News on Health & Science

Up Close & Edible: Pomegranates

The pomegranate has gotten a lot of good press lately. It’s become known as a cancer-fighting wonder fruit and its popularity soared. You can now find it in everything from health- food drinks to martinis. But is the ruby-red delight as good as its hype?

Almost. Even if it’s not the cure for all that ails us, recent research indicates that the pomegranate has unusually potent healing and health-boosting properties. In 2006, researchers at UCLA found that an eight-ounce glass of pomegranate juice each day could slow the growth of prostate cancer in men.

And just last month, Pace University in New York City released a study showing preliminary evidence that the antioxidants in pomegranate juice could fight viruses and some types of bacterial infections. “I’ve worked with a number of strands of bacteria,” says Milton Schiffenbauer, a biology professor at Pace University who led the study. “And in all cases the POM [a brand of pure pomegranate juice] is very effective in destroying bacteria. I’m amazed by how well it does.”

Pomegranates are particularly appealing to nutritionists because unlike most fruits, they become more potent when squeezed into a liquid. The researchers at UCLA found that 70 percent of the antioxidants in a pomegranate were released from the peel when the fruit was juiced.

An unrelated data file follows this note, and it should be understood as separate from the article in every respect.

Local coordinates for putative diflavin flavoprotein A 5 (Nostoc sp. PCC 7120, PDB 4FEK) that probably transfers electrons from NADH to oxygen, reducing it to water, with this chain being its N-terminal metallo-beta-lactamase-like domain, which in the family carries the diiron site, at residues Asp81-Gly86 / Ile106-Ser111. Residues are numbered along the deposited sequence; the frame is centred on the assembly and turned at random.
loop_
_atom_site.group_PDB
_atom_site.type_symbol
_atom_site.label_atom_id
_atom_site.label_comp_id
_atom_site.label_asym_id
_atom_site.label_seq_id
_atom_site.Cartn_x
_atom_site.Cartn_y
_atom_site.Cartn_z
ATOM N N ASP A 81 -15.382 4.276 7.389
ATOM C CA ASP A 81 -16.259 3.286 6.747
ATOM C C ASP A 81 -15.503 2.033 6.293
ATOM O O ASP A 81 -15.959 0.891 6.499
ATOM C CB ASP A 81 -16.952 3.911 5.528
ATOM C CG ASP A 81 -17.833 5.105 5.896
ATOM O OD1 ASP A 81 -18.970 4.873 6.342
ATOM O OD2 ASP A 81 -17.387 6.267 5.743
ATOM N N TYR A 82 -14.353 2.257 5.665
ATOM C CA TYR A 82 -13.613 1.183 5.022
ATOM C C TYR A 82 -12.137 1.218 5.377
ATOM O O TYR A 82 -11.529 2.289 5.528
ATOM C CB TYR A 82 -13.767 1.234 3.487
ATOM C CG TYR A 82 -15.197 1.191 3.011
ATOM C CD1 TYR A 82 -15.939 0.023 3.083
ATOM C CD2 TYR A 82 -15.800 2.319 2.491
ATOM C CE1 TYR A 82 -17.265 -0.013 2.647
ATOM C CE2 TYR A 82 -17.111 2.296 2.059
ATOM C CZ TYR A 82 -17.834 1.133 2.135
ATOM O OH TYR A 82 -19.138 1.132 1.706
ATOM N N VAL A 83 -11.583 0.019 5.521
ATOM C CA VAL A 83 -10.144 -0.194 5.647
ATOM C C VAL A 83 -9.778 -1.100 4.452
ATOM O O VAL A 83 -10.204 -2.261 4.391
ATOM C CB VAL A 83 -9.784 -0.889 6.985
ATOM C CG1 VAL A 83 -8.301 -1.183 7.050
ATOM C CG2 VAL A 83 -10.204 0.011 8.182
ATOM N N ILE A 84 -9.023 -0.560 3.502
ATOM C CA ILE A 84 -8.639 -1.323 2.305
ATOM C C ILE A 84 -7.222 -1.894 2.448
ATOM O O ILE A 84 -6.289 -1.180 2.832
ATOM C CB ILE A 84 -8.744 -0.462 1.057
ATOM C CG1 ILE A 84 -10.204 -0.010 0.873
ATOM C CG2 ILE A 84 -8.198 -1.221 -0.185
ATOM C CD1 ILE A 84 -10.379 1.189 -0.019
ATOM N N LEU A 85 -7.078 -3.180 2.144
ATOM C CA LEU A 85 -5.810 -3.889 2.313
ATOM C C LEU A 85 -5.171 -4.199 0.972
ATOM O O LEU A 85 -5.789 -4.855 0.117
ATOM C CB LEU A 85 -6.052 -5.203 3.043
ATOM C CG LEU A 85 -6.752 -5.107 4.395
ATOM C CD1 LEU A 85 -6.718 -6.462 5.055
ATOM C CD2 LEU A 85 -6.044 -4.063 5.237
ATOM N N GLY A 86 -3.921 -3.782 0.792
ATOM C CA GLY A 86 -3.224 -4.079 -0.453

Along with the juice, the pomegranate packs another healthy surprise: the tiny sacks inside the fruit’s hard exterior contain over 800 edible seeds (as well as copious amounts of vitamin C and potassium). Those high-fiber seeds can be eaten along with the fruit or removed and saved for later, as a salad topping or food garnish.

Behind the pomegranate’s newfound popularity in America is a storied history that stretches back to Iran, where the pomegranate was first cultivated about 4,500 years ago. Since then, pomegranates have found their way into literature and mythology. Homer’s “Odyssey,” written in 700 B.C., makes a reference to a king’s pomegranate field, and Shakespeare’s “Romeo and Juliet” picks out a single pomegranate tree. As Romeo woos Juliet from beneath her balcony, he makes reference to a nightingale that “sang on yon pomegranate tree.” With a mystical history and potential medicinal benefits, pomegranates are truly a fruit to fall in love with.

Source: Newsweek

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